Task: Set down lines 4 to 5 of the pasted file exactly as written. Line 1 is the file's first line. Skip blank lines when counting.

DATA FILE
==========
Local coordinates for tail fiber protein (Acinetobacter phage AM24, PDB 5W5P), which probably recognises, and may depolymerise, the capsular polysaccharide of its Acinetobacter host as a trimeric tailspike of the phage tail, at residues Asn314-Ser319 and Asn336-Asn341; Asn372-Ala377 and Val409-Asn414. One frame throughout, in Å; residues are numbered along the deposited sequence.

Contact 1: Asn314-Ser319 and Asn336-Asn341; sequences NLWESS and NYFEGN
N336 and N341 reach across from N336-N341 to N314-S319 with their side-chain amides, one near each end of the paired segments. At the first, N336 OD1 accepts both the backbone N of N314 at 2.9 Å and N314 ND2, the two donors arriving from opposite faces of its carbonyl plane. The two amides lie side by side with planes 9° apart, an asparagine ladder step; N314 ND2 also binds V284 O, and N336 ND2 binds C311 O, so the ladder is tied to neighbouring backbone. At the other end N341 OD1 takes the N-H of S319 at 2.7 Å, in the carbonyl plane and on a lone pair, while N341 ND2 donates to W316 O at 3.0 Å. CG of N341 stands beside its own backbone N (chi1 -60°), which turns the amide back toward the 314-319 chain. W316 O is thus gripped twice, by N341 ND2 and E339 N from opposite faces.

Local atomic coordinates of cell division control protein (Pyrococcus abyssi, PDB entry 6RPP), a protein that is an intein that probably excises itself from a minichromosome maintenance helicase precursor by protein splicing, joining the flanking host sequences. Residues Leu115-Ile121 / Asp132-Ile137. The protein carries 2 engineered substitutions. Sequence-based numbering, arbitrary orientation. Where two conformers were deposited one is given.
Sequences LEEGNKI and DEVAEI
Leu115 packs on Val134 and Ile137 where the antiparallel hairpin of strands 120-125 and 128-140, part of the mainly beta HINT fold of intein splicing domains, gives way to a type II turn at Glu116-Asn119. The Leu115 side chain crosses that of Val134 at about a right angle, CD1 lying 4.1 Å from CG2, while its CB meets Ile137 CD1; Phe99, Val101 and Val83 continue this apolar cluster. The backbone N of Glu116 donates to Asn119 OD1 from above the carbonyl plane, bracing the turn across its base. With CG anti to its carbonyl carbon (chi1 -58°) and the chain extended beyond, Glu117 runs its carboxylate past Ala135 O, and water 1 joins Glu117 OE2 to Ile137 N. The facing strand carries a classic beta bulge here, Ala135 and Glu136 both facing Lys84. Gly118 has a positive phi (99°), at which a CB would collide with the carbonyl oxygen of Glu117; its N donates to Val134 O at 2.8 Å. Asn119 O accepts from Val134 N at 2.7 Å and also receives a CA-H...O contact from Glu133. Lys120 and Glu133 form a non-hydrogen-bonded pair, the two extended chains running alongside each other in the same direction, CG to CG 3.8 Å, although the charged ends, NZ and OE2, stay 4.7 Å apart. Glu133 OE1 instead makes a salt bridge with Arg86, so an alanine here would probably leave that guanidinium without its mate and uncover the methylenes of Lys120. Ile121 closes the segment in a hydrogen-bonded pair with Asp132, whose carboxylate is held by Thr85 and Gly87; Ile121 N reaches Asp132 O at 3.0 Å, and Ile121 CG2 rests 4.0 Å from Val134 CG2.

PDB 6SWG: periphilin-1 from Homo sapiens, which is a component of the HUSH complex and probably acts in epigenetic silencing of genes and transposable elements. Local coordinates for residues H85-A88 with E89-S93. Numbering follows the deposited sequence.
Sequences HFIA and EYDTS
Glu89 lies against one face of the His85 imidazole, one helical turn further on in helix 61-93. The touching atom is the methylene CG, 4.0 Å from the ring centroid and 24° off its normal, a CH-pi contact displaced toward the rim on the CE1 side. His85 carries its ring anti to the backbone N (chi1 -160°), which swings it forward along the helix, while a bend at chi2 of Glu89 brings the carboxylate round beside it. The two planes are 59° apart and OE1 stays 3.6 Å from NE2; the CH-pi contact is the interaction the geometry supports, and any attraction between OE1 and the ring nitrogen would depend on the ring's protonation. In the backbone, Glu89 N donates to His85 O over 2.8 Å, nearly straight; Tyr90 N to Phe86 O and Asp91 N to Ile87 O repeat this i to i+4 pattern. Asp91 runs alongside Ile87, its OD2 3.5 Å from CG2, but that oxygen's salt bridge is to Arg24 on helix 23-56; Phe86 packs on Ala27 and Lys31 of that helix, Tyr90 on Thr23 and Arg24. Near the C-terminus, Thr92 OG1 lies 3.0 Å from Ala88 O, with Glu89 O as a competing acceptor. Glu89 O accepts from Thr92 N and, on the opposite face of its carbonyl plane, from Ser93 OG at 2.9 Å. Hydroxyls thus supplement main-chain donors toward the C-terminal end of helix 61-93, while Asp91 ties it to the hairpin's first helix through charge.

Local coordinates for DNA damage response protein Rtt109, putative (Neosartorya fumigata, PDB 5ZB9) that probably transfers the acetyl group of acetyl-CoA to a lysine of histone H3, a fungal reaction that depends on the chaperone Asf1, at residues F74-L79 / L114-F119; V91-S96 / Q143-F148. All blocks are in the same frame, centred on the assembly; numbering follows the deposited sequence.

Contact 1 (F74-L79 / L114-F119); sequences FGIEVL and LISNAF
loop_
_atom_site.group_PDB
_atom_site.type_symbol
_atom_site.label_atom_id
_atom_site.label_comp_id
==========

Local atomic coordinates of cell division control protein (Pyrococcus abyssi, PDB entry 6RPP), a protein that is an intein that probably excises itself from a minichromosome maintenance helicase precursor by protein splicing, joining the flanking host sequences. Residues Leu115-Ile121 / Asp132-Ile137. The protein carries 2 engineered substitutions. Sequence-based numbering, arbitrary orientation. Where two conformers were deposited one is given.
Sequences LEEGNKI and DEVAEI